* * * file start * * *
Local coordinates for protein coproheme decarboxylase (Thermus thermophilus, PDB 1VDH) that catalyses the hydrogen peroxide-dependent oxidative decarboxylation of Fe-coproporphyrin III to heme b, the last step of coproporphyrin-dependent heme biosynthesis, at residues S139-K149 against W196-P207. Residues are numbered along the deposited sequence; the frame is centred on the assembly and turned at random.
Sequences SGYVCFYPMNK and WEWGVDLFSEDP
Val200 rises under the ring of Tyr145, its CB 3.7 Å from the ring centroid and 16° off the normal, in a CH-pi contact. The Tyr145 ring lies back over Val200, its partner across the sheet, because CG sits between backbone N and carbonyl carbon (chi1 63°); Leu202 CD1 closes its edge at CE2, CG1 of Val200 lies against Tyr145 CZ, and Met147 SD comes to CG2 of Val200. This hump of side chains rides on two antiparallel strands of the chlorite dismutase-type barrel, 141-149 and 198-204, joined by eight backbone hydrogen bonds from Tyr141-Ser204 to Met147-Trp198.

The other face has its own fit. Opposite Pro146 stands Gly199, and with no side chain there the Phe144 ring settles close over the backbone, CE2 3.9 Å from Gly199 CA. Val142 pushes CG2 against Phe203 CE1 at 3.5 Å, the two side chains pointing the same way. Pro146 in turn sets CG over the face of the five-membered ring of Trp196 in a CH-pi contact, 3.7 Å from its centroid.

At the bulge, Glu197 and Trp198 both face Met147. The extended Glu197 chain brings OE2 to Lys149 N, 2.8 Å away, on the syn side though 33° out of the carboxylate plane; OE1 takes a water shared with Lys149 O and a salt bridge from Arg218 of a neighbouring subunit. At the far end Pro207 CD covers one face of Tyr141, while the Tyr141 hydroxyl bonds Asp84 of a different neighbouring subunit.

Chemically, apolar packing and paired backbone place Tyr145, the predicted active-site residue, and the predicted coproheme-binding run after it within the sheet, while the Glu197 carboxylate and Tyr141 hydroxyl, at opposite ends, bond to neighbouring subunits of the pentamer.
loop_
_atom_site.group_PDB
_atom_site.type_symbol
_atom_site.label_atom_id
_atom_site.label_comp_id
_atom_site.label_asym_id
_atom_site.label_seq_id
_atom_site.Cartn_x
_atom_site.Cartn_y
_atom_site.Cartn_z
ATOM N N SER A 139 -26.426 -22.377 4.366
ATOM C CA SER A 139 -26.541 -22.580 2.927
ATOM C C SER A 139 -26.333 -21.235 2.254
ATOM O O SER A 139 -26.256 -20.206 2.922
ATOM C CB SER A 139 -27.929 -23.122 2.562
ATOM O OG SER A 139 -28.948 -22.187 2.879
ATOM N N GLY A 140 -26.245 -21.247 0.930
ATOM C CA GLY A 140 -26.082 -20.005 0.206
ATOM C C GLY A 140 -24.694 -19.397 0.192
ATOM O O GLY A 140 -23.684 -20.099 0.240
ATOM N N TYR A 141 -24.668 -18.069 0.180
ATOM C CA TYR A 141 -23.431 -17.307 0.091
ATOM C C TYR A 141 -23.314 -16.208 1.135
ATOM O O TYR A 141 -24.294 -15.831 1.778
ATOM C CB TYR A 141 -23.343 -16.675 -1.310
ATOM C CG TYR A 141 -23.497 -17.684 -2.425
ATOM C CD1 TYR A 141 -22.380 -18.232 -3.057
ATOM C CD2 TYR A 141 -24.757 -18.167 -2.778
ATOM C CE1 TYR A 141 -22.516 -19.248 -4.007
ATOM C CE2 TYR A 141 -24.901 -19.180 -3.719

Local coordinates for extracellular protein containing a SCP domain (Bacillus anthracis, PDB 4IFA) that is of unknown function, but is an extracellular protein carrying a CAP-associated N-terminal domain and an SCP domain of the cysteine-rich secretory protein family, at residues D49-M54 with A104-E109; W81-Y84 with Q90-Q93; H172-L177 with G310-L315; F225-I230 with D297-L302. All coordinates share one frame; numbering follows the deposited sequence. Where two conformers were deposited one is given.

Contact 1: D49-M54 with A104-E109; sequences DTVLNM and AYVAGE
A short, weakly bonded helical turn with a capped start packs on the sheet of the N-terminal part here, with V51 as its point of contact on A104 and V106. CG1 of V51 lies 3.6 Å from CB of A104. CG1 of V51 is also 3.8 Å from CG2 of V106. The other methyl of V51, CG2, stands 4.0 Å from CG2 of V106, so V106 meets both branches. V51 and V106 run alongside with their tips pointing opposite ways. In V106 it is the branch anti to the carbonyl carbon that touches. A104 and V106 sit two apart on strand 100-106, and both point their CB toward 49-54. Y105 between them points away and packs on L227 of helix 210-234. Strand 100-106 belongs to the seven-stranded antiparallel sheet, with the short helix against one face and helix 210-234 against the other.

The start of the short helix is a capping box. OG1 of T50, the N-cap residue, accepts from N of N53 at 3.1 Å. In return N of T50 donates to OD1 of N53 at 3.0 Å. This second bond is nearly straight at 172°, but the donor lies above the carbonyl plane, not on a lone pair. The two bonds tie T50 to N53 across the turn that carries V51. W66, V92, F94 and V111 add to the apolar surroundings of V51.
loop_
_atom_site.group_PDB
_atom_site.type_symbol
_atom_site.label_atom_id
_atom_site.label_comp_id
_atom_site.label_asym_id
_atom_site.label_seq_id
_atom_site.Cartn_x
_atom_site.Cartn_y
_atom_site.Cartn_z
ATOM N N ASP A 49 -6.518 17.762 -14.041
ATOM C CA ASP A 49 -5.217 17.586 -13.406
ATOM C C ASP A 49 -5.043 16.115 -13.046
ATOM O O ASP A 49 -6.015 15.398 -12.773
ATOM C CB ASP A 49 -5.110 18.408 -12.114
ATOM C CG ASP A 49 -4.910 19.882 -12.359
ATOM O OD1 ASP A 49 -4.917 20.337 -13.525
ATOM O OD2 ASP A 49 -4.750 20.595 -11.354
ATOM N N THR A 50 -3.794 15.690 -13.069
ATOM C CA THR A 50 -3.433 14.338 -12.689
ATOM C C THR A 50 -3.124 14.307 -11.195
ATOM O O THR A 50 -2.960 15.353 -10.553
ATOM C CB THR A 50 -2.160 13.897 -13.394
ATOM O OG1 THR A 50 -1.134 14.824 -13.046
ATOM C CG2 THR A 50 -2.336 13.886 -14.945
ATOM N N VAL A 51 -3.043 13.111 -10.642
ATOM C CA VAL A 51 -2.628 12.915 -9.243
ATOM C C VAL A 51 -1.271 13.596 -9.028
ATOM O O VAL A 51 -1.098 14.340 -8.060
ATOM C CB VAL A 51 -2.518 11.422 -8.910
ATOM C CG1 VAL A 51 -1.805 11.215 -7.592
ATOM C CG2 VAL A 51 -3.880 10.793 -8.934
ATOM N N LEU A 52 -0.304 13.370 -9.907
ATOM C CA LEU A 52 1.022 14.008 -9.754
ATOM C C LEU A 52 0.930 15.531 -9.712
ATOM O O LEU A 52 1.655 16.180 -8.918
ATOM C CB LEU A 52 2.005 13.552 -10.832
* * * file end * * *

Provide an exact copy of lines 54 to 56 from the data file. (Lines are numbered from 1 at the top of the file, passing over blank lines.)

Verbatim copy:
ATOM O O ASP A 49 -6.015 15.398 -12.773
ATOM C CB ASP A 49 -5.110 18.408 -12.114
ATOM C CG ASP A 49 -4.910 19.882 -12.359